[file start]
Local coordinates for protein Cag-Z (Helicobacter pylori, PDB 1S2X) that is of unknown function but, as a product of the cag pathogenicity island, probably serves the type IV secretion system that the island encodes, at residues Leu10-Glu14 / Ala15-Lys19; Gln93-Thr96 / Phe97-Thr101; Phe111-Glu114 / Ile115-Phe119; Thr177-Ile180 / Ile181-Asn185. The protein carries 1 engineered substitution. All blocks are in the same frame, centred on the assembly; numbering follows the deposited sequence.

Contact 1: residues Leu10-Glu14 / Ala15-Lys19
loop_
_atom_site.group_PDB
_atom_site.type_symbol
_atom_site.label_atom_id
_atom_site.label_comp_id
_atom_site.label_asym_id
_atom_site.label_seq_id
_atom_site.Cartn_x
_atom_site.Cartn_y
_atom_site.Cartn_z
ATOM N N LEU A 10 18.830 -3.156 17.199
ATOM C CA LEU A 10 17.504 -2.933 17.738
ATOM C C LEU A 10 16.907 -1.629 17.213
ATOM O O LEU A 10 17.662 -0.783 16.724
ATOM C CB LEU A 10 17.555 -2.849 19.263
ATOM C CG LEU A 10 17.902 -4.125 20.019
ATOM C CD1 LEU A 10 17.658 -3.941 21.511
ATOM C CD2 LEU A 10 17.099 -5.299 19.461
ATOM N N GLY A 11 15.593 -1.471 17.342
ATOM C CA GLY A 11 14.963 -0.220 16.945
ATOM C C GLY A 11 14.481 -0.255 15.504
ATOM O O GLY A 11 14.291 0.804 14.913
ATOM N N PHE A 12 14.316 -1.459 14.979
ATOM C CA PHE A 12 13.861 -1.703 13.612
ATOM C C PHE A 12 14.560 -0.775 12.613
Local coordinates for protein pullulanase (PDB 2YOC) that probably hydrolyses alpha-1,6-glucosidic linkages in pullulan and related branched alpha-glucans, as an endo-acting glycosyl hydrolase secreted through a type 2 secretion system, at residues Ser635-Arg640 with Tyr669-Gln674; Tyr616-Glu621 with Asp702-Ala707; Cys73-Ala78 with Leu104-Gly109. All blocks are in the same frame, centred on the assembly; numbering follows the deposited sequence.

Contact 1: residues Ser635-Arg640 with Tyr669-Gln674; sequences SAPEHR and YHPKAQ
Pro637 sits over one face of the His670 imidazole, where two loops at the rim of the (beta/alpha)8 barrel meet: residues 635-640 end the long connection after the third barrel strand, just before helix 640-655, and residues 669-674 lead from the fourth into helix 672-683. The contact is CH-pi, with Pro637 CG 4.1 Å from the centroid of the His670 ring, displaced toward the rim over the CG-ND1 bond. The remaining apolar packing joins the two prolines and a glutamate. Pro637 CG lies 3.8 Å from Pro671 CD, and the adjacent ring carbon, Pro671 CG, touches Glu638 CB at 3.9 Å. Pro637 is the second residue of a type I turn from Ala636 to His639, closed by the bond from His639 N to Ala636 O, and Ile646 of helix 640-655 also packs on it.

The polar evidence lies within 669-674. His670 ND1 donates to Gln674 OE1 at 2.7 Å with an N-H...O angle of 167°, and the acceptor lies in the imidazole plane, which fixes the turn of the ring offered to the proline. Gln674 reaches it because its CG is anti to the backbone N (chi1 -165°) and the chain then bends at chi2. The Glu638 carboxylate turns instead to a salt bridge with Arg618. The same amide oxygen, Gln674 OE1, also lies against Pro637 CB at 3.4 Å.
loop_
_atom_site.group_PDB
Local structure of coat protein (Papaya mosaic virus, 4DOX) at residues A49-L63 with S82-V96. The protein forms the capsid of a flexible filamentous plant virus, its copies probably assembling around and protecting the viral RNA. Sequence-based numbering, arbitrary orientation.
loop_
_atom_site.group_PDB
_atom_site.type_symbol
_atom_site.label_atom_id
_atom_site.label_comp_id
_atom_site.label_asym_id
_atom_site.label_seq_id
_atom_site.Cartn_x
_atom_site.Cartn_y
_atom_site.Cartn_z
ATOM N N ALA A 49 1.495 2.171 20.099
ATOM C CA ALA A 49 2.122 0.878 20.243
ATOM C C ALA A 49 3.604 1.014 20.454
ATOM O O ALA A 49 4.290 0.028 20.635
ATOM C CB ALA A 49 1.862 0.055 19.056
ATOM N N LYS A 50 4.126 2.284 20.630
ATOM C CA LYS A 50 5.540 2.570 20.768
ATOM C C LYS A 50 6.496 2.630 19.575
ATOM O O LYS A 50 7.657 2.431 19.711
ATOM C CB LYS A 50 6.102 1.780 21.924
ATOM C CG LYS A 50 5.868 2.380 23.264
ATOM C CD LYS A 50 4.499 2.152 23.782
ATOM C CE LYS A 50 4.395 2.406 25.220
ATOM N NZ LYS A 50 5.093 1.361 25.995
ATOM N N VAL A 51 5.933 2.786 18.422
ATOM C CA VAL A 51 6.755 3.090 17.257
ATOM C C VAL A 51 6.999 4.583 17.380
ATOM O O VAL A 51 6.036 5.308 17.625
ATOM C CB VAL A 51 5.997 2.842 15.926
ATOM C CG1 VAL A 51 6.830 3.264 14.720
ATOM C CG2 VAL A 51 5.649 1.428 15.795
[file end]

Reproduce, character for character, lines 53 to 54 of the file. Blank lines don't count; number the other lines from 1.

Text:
ATOM O O LYS A 50 7.657 2.431 19.711
ATOM C CB LYS A 50 6.102 1.780 21.924